Up until mid-March 2020, I commuted into downtown Pittsburgh almost every weekday to my job. I now telecommute for this same employer from my dining room in Parnassus.
My employer’s Pittsburgh office is several blocks away from the Omni William Penn Hotel. The hotel was built in 1915-1916. Omni purchased it in 2001. So, for the rest of this blog post, I will just refer to this hotel as the “William Penn.”
One morning in November 2019, I walked to the Starbucks that is located inside the William Penn (and which opens into the hotel’s lobby), and then I sat in the lobby with my coffee and enjoyed the hotel’s holiday decorations.
This was less than a week before downtown Pittburgh’s 2019 “Light Up Night.” The hotel’s hardworking staff decorated the lobby ahead of this event. I watched many Starbucks customers pull out their smartphones and take photos of the gingerbread house built to look just like the William Penn’s facade. So, I too took a smartphone photo. I didn’t think to take photos of anything else in the hotel lobby, such as the enormous and fully decorated tree.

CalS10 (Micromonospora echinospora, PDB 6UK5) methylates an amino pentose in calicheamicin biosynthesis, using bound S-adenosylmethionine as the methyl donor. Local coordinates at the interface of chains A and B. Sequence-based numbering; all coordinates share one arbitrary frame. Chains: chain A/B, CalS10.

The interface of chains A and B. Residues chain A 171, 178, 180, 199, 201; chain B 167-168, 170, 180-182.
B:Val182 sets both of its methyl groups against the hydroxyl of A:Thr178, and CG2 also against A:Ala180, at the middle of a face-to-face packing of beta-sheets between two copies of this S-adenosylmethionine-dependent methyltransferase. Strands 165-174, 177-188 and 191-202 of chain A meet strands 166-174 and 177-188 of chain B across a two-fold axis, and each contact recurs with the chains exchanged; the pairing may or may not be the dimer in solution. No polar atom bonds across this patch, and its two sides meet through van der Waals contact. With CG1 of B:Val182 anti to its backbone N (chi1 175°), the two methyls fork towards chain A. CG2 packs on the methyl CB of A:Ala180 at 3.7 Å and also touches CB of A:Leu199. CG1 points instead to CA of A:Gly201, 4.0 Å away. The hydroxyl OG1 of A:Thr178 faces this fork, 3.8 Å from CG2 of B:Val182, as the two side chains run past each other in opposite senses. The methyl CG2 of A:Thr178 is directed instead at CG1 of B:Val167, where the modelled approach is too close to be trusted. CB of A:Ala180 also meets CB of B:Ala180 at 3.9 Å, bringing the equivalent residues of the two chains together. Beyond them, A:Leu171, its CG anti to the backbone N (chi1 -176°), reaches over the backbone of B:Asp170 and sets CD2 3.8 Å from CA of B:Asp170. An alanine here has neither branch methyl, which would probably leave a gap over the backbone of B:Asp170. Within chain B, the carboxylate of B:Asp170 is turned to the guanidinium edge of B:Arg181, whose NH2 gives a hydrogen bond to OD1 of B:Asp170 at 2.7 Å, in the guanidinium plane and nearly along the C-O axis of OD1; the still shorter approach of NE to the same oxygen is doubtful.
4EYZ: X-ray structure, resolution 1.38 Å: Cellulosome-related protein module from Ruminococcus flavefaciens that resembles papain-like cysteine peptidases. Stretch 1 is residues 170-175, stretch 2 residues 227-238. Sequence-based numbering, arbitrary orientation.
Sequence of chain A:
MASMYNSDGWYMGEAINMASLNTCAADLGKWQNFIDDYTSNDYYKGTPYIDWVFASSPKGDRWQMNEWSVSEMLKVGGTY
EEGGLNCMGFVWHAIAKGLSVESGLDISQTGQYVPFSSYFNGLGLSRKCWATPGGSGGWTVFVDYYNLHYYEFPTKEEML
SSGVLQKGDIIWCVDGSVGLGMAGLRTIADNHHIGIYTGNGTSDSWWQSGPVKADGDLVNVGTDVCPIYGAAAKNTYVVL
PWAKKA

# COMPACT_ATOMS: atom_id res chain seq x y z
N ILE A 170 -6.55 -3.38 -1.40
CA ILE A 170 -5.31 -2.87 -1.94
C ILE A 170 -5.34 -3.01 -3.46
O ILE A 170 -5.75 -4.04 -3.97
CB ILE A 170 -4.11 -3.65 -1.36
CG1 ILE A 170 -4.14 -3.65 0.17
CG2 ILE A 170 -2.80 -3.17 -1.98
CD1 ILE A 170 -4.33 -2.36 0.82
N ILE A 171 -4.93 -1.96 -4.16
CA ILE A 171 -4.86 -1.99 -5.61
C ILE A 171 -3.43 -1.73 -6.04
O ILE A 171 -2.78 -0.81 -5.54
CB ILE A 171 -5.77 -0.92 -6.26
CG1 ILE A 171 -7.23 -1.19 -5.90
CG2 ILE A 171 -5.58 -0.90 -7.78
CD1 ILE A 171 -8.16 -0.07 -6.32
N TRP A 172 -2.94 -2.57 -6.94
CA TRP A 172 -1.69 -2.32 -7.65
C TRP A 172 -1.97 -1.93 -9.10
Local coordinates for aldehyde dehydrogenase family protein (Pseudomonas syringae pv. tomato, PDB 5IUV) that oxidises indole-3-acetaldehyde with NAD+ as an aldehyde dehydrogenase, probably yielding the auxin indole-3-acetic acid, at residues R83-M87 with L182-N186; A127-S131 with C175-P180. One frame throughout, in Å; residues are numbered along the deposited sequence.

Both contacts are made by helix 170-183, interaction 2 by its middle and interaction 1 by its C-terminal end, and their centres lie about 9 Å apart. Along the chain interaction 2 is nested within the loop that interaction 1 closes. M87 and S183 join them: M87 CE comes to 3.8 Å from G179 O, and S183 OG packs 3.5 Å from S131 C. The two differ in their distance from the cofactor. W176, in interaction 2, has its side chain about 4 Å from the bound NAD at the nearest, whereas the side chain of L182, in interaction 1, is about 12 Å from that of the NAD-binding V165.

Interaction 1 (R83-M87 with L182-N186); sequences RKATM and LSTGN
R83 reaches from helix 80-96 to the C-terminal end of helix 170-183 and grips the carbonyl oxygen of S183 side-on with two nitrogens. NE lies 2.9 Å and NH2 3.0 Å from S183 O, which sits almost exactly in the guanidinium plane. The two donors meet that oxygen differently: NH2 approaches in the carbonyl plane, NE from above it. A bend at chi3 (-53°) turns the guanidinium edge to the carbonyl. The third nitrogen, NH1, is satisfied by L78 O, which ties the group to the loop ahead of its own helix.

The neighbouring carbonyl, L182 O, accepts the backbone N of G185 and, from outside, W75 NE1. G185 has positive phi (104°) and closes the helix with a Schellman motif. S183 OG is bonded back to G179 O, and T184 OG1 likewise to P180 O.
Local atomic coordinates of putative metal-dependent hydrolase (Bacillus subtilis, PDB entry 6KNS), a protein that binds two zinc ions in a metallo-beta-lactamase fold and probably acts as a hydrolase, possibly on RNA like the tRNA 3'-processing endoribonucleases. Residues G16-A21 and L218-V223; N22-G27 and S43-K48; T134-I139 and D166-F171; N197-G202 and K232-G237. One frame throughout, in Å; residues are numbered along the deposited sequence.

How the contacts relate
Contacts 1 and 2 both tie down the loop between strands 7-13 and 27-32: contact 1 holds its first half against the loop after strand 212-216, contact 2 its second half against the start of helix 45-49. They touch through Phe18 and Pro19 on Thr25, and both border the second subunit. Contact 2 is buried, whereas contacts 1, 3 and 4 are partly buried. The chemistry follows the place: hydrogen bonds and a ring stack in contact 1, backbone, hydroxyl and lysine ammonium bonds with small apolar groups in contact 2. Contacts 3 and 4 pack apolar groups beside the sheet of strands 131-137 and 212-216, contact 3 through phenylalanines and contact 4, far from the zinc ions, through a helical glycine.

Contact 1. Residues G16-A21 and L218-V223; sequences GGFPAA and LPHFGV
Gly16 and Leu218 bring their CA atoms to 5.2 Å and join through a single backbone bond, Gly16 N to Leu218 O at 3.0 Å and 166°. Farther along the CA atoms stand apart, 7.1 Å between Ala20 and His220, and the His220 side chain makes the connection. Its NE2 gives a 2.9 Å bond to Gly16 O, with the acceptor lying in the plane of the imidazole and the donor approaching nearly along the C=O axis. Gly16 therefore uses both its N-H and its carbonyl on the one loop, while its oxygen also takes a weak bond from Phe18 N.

I expected that this November or December, I would once again walk to the William Penn for a coffee break and holiday decorations.
Just for reference, here below are the only photos that I took of the William Penn’s actual facade. I took these photos on December 13, 2011. Occupy Pittsburgh camped at Mellon Green, across the street from the William Penn. Wikipedia tells me that BNY Mellon filed in court on December 12, 2011, to end the encampment. So, the local news coverage from this filing must have inspired me to walk from my workplace (a financial services job) up to Mellon Green to sight-see the people who were protesting financial services industries (and the people who worked there). I did not actually interact with anybody “residing” in this encampment. I assume that many of them were away at class (Pitt, perhaps?) or their own jobs.